Illegal mining activities, also known as galamsey, are reportedly still going on in some communities in the central region despite the government’s directive to stop such activities.
It is further alleged that illegal miners visit the sites at night to mine in order to prevent their arrest by the police.
This was revealed when Central Regional Minister Ms Justina Marigold Assan visited some of the illegal mining sites in AssinFoso Municipality and Assin South District to determine the extent of the havoc caused by galamsey activities.
The Minister also paid a courtesy visit to the chiefs and residents of the traditional councils of AssinEfutuakwa and AssinApimanin in separate ceremonies.
Some illegal miners from Assin Asamman fled when they saw the regional minister and his entourage.
Ms Assan, in her remarks at the two traditional council meetings, called on chiefs to support the government in the fight against galamsey.
She underlined the important role of traditional authorities in the development of the region.
The regional minister indicated the need for the various assemblies to consult with the traditional authorities on the content of the medium-term development plan.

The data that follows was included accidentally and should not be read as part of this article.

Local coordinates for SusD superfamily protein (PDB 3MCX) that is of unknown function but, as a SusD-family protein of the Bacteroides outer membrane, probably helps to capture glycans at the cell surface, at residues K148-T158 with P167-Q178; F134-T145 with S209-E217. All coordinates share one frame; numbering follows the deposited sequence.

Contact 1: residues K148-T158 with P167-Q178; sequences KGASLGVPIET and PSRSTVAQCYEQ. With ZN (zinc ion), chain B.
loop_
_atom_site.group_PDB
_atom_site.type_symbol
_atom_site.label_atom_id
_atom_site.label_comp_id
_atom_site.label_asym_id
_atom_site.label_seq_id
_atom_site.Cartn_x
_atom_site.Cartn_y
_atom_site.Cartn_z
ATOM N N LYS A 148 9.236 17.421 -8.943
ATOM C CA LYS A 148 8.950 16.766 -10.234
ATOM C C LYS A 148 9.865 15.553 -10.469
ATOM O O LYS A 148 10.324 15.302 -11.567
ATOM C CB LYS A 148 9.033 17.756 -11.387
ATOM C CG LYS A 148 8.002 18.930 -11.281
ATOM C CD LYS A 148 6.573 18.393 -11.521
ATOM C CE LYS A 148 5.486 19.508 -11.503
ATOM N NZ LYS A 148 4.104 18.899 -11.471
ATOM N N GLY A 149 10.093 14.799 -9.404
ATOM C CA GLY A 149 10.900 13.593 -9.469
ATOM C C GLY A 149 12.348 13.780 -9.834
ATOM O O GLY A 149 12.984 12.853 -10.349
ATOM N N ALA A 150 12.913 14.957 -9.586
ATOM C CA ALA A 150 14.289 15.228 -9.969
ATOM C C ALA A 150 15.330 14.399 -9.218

The current generation, she noted, was doing the next generation a disservice due to greed and other self-centered acts that could negatively impact development for centuries.
She noted that it was disheartening to witness the gratuitous destruction of forest cover and water bodies in the country.
The regional minister expressed the determination of the Regional Coordinating Council to work with traditional authorities to resolve the problem of galamsey and other illegal activities in the region.
In AssinBreku, Nana Frimpong Baah I, Tufuhen of the traditional area, expressed concern about the devastating effect of galamsey in the country.
He praised the government for taking such a bold step to end such activities.
Nana Baah stressed the need for the government to create more employment opportunities for young people.
He also called on the government to show concern about stalled development projects in the region and to facilitate the construction of two bridges in the region to connect neighboring communities.
This, he said, would help open up the region and promote economic activities.
Nana Baah further declared the commitment of traditional authorities to liberate
47 acres of land for the construction of a hospital.
He mentioned the incidence of internet fraud in the region and called for the creation of job opportunities for teeming unemployed youth.
At the Traditional Council of Efutuakwa, Nana Afransie IV, Acting President of the Traditional Council of Efutuakwa and Queen Mother of Efutuakwa, called on the government to quickly remedy the deplorable road network in the region.
She expressed concern about the way the city’s youth were engaging in fraudulent activity in the area.